Many pervasive myths about sexual assault and and controlling or abusive relationships exist in society. Some are listed below.
Hopefully, they will clarify your understanding about these very real issues and help you to educate others. Education and awareness is important towards prevention.
Defining Sexual AssaultSexual assault is any unwanted physical contact of a sexual nature that occurs without consent from both individuals or under threat or coercion.
Whether by an acquaintance or by a stranger, sexual assault can occur either forcibly and/or against a person's will, or when a person in incapable of giving consent.
By law, sexual assault includes but is not limited to rape, forcible sodomy, forcible oral copulation, sexual assault with an object, sexual battery, forcible fondling (e.g., unwanted touching or kissing for purposes of sexual gratification), or threat of sexual assault.
A person is legally incapable of giving consent if under 18 years of age, intoxicated by drugs and/or alcohol, developmentally disabled, or mentally or physically unable to do so.
Common Myths Concerning Sexual Assault
Both men and women can be sexually assaulted or raped, and assailants can be male or female with any sexual orientation.
Sexual assault survivors are never responsible for the attack, no matter what, no matter how much alcohol was consumed.
Responsiblity lies with the perpetrator. The survivor is never responsible for the assailant's behavior. Alcohol may increase the risk of sexual assault and may make someone incapable of giving consent or protecting themselves, but it is not the cause of the assault.
Unwanted sexual activity in any relationship qualifies as sexual assault.
It is estimated that 80-85% of rapists are known to the adult they attack. "Acquantaince rape" by a friend, new acquaintance, or a coworker is frequent, particularly among young, single women.
Statistics show that 50% of sexual assaults occur in or around a woman's home, 50% during the day.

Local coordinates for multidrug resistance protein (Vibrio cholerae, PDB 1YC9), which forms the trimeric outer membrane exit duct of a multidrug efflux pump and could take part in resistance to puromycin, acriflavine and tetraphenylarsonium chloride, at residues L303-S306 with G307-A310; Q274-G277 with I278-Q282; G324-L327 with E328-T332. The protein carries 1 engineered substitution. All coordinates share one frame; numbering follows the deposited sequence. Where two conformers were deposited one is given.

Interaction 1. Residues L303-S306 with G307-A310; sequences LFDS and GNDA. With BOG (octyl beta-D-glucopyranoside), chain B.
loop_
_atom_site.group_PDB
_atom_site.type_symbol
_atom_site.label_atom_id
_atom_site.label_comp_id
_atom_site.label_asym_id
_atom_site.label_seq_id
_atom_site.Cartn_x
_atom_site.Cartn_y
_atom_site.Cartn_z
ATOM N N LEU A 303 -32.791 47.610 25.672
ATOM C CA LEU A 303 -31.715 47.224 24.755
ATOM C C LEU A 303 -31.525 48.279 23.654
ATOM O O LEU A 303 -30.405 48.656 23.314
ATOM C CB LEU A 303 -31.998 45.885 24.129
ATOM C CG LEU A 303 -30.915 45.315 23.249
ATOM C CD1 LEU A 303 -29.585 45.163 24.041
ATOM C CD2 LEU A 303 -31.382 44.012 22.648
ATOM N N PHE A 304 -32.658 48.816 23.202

Nearly all rapes are truthfully reported. In fact, rapes are vastly underreported.
Actually, rape has to do with interpersonal violence and power.
Most assailants have no history of mental disorder.
Men and women of all races, ethnicities, ages, economic and social classes, and sexual orientations are represented among assailants.
People of all ages are at risk, and one in four women will be assaulted in the course of her lifetime.
Threats of violence are a weapon, and a woman may not resist vigorously for fear of injury or death.
Common Myths Concerning Violence in Relationships
Studies estimate that one in three teens are in an abusive relationship.
Battering involves the establishment of fear and control in a relationship through violence and other forms of abuse and manipulation. Its manifestation through violence is a physical example of already occurring abuse.
Men can be abused by their girlfriends, wives, lovers, and partners, but are often unwilling to seek help because admitting abuse runs contrary to the "macho" image that men are encouraged to maintain.
People of all cultures, races, income levels, and ages are abused.
Anyone can find themselves in an abusive and controlling relationship, no matter your gender, how intelligent or worldly you are, or if you are strong and independent.
Prevention & Safety TipsRespect your body. Respect your health. Respect your beliefs and your boundaries.
Educate yourself about the realities of sexual assault. Knowledge can be a powerful tool in abuse prevention.
Argue against dangerous gender roles and stereotypes that can lead to and perpetrate sexual violence.
Believe in your right to make choices and decisions about your body and to have those decisions respected.
Trust your instincts. Pay attention and listen to your "inner voice" that tells you when something is wrong and feels unsafe.
Communicate physical and sexual boundaries clearly and assertively. Your body belongs to you. You never lose the right to say "no" and can withdraw your consent in a sexual situation at any time.
Be cautious when choosing to use alcohol or drugs, as they can increase the risk of sexual violence (although never the cause). Alcohol and drugs can affect judgment, impair the flight-or-fight response, and impede clear communication.
Get involved and participate in the movement against sexual violence on college campuses.
Know that sexual assault is never the victim's fault, regardless of the situation.